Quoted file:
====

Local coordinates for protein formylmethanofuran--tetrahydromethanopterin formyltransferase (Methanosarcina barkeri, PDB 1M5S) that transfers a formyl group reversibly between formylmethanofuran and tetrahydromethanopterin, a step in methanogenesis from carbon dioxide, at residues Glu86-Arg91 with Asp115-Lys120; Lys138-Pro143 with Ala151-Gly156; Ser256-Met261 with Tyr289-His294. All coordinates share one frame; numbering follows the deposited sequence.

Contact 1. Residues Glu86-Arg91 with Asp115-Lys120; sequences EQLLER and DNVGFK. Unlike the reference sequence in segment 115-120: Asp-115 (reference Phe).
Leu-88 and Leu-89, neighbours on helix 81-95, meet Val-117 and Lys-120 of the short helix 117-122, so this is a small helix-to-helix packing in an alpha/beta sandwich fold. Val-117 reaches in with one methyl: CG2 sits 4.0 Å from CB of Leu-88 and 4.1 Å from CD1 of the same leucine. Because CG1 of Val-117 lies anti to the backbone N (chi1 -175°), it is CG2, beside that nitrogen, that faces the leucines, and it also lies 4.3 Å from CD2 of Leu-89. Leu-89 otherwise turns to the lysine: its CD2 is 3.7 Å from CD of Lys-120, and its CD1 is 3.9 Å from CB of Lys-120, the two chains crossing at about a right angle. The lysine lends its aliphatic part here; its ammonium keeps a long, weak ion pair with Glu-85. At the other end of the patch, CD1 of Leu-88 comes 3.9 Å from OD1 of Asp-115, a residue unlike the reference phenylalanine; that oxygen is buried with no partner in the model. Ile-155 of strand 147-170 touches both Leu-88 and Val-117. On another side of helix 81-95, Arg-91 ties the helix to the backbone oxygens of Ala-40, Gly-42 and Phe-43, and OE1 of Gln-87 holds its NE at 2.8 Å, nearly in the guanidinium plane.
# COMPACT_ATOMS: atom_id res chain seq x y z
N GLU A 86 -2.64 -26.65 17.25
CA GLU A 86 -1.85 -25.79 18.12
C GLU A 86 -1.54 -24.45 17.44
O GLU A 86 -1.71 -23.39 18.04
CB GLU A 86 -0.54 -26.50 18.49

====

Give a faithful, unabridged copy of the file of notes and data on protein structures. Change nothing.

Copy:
Local coordinates for protein formylmethanofuran--tetrahydromethanopterin formyltransferase (Methanosarcina barkeri, PDB 1M5S) that transfers a formyl group reversibly between formylmethanofuran and tetrahydromethanopterin, a step in methanogenesis from carbon dioxide, at residues Glu86-Arg91 with Asp115-Lys120; Lys138-Pro143 with Ala151-Gly156; Ser256-Met261 with Tyr289-His294. All coordinates share one frame; numbering follows the deposited sequence.

Contact 1. Residues Glu86-Arg91 with Asp115-Lys120; sequences EQLLER and DNVGFK. Unlike the reference sequence in segment 115-120: Asp-115 (reference Phe).
Leu-88 and Leu-89, neighbours on helix 81-95, meet Val-117 and Lys-120 of the short helix 117-122, so this is a small helix-to-helix packing in an alpha/beta sandwich fold. Val-117 reaches in with one methyl: CG2 sits 4.0 Å from CB of Leu-88 and 4.1 Å from CD1 of the same leucine. Because CG1 of Val-117 lies anti to the backbone N (chi1 -175°), it is CG2, beside that nitrogen, that faces the leucines, and it also lies 4.3 Å from CD2 of Leu-89. Leu-89 otherwise turns to the lysine: its CD2 is 3.7 Å from CD of Lys-120, and its CD1 is 3.9 Å from CB of Lys-120, the two chains crossing at about a right angle. The lysine lends its aliphatic part here; its ammonium keeps a long, weak ion pair with Glu-85. At the other end of the patch, CD1 of Leu-88 comes 3.9 Å from OD1 of Asp-115, a residue unlike the reference phenylalanine; that oxygen is buried with no partner in the model. Ile-155 of strand 147-170 touches both Leu-88 and Val-117. On another side of helix 81-95, Arg-91 ties the helix to the backbone oxygens of Ala-40, Gly-42 and Phe-43, and OE1 of Gln-87 holds its NE at 2.8 Å, nearly in the guanidinium plane.
# COMPACT_ATOMS: atom_id res chain seq x y z
N GLU A 86 -2.64 -26.65 17.25
CA GLU A 86 -1.85 -25.79 18.12
C GLU A 86 -1.54 -24.45 17.44
O GLU A 86 -1.71 -23.39 18.04
CB GLU A 86 -0.54 -26.50 18.49